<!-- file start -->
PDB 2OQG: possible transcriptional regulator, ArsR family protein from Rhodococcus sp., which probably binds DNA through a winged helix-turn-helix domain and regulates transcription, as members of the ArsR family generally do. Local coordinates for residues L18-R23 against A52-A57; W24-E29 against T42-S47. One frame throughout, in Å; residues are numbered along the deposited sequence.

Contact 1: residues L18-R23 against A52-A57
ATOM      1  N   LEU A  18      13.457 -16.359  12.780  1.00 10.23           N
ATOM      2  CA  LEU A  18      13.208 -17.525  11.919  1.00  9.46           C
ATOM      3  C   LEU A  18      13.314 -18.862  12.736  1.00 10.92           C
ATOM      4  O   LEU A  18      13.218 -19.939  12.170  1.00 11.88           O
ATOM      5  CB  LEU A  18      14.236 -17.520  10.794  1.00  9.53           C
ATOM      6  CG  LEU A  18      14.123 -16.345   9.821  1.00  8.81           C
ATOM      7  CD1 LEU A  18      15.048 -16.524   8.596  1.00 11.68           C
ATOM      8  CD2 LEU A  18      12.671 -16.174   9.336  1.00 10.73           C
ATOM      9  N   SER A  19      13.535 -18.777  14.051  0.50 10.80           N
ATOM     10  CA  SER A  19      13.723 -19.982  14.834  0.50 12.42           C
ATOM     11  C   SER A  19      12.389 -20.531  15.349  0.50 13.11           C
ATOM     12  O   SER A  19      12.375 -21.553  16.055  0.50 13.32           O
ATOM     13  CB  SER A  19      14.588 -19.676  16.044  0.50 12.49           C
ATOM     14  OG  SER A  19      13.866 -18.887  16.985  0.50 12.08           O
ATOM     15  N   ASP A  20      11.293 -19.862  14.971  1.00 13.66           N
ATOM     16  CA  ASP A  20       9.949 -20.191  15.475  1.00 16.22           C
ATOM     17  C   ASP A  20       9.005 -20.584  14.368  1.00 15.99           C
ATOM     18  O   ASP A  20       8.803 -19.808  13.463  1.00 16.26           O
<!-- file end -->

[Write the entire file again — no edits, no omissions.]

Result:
PDB 2OQG: possible transcriptional regulator, ArsR family protein from Rhodococcus sp., which probably binds DNA through a winged helix-turn-helix domain and regulates transcription, as members of the ArsR family generally do. Local coordinates for residues L18-R23 against A52-A57; W24-E29 against T42-S47. One frame throughout, in Å; residues are numbered along the deposited sequence.

Contact 1: residues L18-R23 against A52-A57
ATOM      1  N   LEU A  18      13.457 -16.359  12.780  1.00 10.23           N
ATOM      2  CA  LEU A  18      13.208 -17.525  11.919  1.00  9.46           C
ATOM      3  C   LEU A  18      13.314 -18.862  12.736  1.00 10.92           C
ATOM      4  O   LEU A  18      13.218 -19.939  12.170  1.00 11.88           O
ATOM      5  CB  LEU A  18      14.236 -17.520  10.794  1.00  9.53           C
ATOM      6  CG  LEU A  18      14.123 -16.345   9.821  1.00  8.81           C
ATOM      7  CD1 LEU A  18      15.048 -16.524   8.596  1.00 11.68           C
ATOM      8  CD2 LEU A  18      12.671 -16.174   9.336  1.00 10.73           C
ATOM      9  N   SER A  19      13.535 -18.777  14.051  0.50 10.80           N
ATOM     10  CA  SER A  19      13.723 -19.982  14.834  0.50 12.42           C
ATOM     11  C   SER A  19      12.389 -20.531  15.349  0.50 13.11           C
ATOM     12  O   SER A  19      12.375 -21.553  16.055  0.50 13.32           O
ATOM     13  CB  SER A  19      14.588 -19.676  16.044  0.50 12.49           C
ATOM     14  OG  SER A  19      13.866 -18.887  16.985  0.50 12.08           O
ATOM     15  N   ASP A  20      11.293 -19.862  14.971  1.00 13.66           N
ATOM     16  CA  ASP A  20       9.949 -20.191  15.475  1.00 16.22           C
ATOM     17  C   ASP A  20       9.005 -20.584  14.368  1.00 15.99           C
ATOM     18  O   ASP A  20       8.803 -19.808  13.463  1.00 16.26           O